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    This is an EBNF notation, used for defining grammars in the Rel4tion project. It is based on several sources, especially the EBNF article in Wikipedia and the notation used by W3C for XML and other languages.

    In case you need to refer to it, you can call it SGN. It means “Some Grammar Notation”. Indeed calling a specific notation “some” is a paradox. That’s why the name was chosen :-)


    I’m working on a [[Vim syntax file|sgn.vim]]. It’s not complete yet, but useful.

    The wiki itself doesn’t yet highlight SGN, but I’ll see if it’s close enough to e.g. EBNF. That would just be a workaround until I write a highlight file of course.


    When writing a full grammar definition for some language, create a file in the wiki with .sgn extension. You can treat it as plain text, but SGN comments may contain ikiwiki links, directives, etc. That page can then, if needed, be inlined into other pages. Or just linked.

    If writing just a small piece which doesn’t need its own page, use the [[/ikiwiki/directive/format]] directive. There’s no “sgn” language right now, and I haven’t tested what happens if specified. The safe default for now is either using a code block (i.e. indenting lines with a tab or 4 spaces) or a txt snippet (the wiki can render pages from plain-text .txt files):

    \[[!format txt """
    nesting   = nestopen | nestclose
    nestopen  = "["
    nestclose = "]"


    The grammar is a list of rules of the form

    symbol = expression

    The expression list may be contain indentation. The indentation is there just for readability, and doesn’t add any meaning. It is a flat list of rules.

    Both the alphabet of the grammar and the alphabet of the language it defines are Unicode.

    It is possible to specify symbol contexts, and context changes. These are used by the parser (syntactic analyzer). A symbol’s context is specified like this:

    context:symbol = expression

    For the default context, just the symbol part is enough.

    Context change can me specified regardless of whether a rule symbol has a specified context or not. It has the following form:

    context1:symbol = expression => context2
    -- or
    symbol = expression => context

    The default context can be specified as :. For example:

    exp:closinparen = ")" => :

    Sometimes the context change depends on more than just the rule. Maybe the parser holds some information and decides based on it. You can either specify context changes in the lexical structure or in the syntax definition. In the lexical structure case, computed context changes can be denoted like this:

    symbol = expression ?=> context

    Or a list of possible contexts can be given:

    symbol = expression => context1, context2, context3

    Then you can use a comment to explain how the choice is made.

    The expression on the right side of the rule may be built using the following forms:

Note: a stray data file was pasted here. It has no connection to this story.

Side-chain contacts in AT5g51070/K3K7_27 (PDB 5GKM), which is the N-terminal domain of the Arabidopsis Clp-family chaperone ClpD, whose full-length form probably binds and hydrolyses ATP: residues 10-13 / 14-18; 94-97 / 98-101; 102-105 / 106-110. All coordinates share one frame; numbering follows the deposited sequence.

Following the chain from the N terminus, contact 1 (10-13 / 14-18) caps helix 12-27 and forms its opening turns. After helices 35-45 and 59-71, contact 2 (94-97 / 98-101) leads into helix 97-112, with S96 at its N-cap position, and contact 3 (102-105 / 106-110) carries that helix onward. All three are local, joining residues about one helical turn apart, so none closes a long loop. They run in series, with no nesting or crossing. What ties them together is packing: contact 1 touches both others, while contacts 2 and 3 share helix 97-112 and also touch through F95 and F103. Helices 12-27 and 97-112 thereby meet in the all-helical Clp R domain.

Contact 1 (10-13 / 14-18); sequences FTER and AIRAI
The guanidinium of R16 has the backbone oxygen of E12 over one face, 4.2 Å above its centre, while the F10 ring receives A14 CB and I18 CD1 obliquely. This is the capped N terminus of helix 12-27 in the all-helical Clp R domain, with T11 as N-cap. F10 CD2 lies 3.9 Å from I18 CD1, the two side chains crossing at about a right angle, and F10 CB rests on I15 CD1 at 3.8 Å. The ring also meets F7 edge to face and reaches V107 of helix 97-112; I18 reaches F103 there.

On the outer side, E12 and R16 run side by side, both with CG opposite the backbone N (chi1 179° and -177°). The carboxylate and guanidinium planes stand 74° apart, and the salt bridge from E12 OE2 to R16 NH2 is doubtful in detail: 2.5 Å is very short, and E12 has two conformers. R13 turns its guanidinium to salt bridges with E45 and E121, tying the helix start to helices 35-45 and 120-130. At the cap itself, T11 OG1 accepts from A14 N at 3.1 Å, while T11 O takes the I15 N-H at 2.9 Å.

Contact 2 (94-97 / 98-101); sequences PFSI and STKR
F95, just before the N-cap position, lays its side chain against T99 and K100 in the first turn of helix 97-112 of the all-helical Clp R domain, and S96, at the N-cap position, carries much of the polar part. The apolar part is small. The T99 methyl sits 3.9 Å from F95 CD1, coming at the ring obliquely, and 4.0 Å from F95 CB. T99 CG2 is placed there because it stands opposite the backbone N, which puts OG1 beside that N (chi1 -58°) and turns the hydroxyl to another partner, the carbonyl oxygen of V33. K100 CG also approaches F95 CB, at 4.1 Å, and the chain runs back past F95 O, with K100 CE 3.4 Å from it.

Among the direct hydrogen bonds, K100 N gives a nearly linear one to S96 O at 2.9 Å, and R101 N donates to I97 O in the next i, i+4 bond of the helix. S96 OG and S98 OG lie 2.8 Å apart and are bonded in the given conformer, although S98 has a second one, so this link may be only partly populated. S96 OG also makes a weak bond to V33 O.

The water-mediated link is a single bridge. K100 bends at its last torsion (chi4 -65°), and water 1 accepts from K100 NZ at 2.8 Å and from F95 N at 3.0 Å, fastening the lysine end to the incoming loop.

/ some text here /

    A free-form explanation of the match.

    "some text here" or 'some text here'

    Exactly matches the content of the string literal.


    Matches the Unicode character whose number in hexadecimal is N.

    [0-9], [a-zA-Z], [\xM-\xN]

    Matches any character in the specified range(s), inclusive.

    [xyz], [\xM\xN\xP]

    Matches any character in list.


    Matches A or B, where each is a range, a character list or a mix.


    Matches any character which the range/list/mix A doesn’t match.

    X | Y

    Matches X or Y (alteration).

    X - Y

    Matches any string that matches X but not Y.

    X Y

    Matches X followed by Y (concatenation).


    Matches zero or more consecutive repetitions of X.


    Matches one or more consecutive repetitions of X. In other words it’s the same as X X*.


    Matches X or the empty string, i.e. 0 or 1 occurences of X.

    X #N

    Matches exactly N repetitions of X.

    X #M-N

    Matches between M to N repetitions of X inclusive.


    Matches a string if it doesn’t match X.

    ( X )

    Matches X. Can be used for grouping to change override precedence rules.

    -- some text here

    A comment, isn’t a meaningful part of the rule.

    Order of precedence, highest to lowest:

    1. X*, X+, X?, !X
    2. X Y
    3. X | Y, X - Y

    It’s possible and sometimes very useful to indent rules. For example, a grammar can have several “top level” kinds of forms, and the rules for each one can be indented. It doesn’t affect the meaning, but it makes the file more readable.

    A line indented to the position of the = after the rule name (or further) is considered part of the rule, while a line indented less is a new rule.

    The recommended indentation level width is 2 spaces.

    For example, this is a single rule:

    [[!format sgn """ literal = number | string | boolean | character | chunk | pattern """]]

    The last | in the first line could instead be placed in the second line, right below the =.

    But these are 2 rules, the second being indented:

    [[!format sgn """ literal = number | string | boolean number = [0-9]+ """]]

    [See repo JSON]